Tanya Talaga is the Queen’s Park (Ontario Provincial Government) reporter for the Toronto Star, which has the largest circulation in Canada. The paper has an enormous impact on Canada’s federal and provincial politics as well as shaping public opinion. This article was originally published March 26, 2010.
For an extensive list of articles on this mineral discovery, please go to: Ontario’s Ring of Fire Mineral Discovery
“We’ve lost 60 mills in Northern Ontario and some 45,000 well-paying
manufacturing and resource jobs from Dalton McGuinty’s tax hikes and
increasing red tape in energy policy.” Ontario Progressive Conservative
Leader Tim Hudak (March, 2010)
“For the 21st century, the discovery of chromite in the Ring of Fire could
be as big as the discovery of nickel was in Sudbury in the 19th century.”
Ontario Finance Minister Dwight Duncan (March, 2010)
The Liberal government is offering $150 million in electricity breaks for industry and $45 million for aboriginal job training to promote development in Northern Ontario’s ore-rich land. Opposition leaders say the incentives are “too little too late” for the region, where nearly 60 mills have closed and thousands of jobs have been lost.
Yet the province hopes developing a recently discovered massive deposit of chromite in the Ring of Fire area, 500 kilometres northeast of Thunder Bay, will help drive down the $21.3 billion deficit.
“For the 21st century, the discovery of chromite in the Ring of Fire could be as big as the discovery of nickel was in Sudbury in the 19th century,” Finance Minister Dwight Duncan said in his budget speech.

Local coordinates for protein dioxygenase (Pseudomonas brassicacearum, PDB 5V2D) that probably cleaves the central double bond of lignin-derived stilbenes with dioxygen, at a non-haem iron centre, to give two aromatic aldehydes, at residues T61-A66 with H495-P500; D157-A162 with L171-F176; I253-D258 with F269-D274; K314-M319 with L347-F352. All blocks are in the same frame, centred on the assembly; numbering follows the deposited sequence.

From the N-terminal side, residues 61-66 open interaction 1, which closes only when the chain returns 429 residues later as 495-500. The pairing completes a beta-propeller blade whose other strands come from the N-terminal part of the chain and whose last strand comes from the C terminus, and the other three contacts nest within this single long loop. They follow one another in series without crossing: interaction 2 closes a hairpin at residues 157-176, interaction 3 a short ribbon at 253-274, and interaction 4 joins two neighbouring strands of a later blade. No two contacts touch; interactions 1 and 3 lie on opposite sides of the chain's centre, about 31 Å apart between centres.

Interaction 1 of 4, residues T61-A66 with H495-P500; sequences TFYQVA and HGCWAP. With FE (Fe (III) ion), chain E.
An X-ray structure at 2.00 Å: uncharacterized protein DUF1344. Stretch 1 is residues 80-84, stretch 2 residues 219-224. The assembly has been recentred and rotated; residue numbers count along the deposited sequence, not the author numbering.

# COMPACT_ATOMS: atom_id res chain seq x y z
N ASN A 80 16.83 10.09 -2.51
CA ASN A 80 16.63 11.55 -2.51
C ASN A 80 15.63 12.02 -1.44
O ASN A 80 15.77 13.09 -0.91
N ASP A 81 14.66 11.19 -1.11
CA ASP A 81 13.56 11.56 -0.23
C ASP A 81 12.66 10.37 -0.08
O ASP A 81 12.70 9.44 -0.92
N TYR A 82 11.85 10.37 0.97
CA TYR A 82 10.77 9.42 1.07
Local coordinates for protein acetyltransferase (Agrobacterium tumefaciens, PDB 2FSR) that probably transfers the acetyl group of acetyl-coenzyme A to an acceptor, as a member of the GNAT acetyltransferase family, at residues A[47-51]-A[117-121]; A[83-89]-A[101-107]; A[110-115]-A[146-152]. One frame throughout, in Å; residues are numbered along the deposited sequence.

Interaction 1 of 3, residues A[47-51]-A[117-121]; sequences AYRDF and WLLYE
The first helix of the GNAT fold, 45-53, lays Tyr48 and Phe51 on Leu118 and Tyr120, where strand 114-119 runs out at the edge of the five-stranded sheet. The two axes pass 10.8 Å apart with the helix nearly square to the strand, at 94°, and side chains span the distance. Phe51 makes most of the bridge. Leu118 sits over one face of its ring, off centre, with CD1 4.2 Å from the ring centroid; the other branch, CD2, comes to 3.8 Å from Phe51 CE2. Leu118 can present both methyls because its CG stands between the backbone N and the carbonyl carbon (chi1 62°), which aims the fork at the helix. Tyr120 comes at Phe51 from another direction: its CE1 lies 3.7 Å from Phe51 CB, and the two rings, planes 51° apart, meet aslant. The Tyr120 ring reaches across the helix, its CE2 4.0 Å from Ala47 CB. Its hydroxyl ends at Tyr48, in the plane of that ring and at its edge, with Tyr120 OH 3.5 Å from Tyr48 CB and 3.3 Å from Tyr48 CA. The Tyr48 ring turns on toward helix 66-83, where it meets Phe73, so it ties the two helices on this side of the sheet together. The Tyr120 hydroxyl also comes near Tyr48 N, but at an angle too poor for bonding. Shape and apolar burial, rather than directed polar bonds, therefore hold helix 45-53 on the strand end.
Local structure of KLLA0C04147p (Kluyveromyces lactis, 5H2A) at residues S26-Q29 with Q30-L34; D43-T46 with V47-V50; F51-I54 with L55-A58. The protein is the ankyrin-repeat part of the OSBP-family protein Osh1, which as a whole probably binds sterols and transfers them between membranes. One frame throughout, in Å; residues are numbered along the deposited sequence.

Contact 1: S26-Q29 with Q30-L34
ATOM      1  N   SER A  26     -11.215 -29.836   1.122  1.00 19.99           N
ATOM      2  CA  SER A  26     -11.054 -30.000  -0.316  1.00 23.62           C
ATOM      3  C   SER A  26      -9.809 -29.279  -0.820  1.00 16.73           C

The ring’s development will be managed by a new coordinators office, which will bring together competing interests, from First Nations to mining companies, the government and environmentalists.
“This is the only chromite find in North America and it is potentially the largest in the world,” Duncan said. Chromite is a key ingredient in stainless steel.
The Liberals promise they can marry development with an earlier promise to safeguard a large part of the northern boreal forest.
Impoverished First Nations, who live on the ore-rich area, want guarantees of training and jobs in exchange for access to their traditional lands. The budget allows $45 million for a three-year skills training program for First Nations people.
The recession has hit Northern Ontario hard – a combined effect from the forestry industry collapse, the international market dive and the strength of the Canadian dollar.
Premier Dalton McGuinty has said the province has a special responsibility to help lift the northern economy. There are also political reasons for encouraging northern resource development. In the fall 2011 provincial election, the Liberals could be in danger of losing six northern seats from Thunder Bay to Timiskaming.
To boost industrial development in an area hit hard by large-scale layoffs in Sudbury and Timmins, the budget creates a three-year $150 million northern industrial electricity rate program.
For the rest of this article, please go to the Toronto Star website: http://www.thestar.com/news/ontario/ontariobudget/article/785351–liberals-eye-ontario-s-northern-resource-riches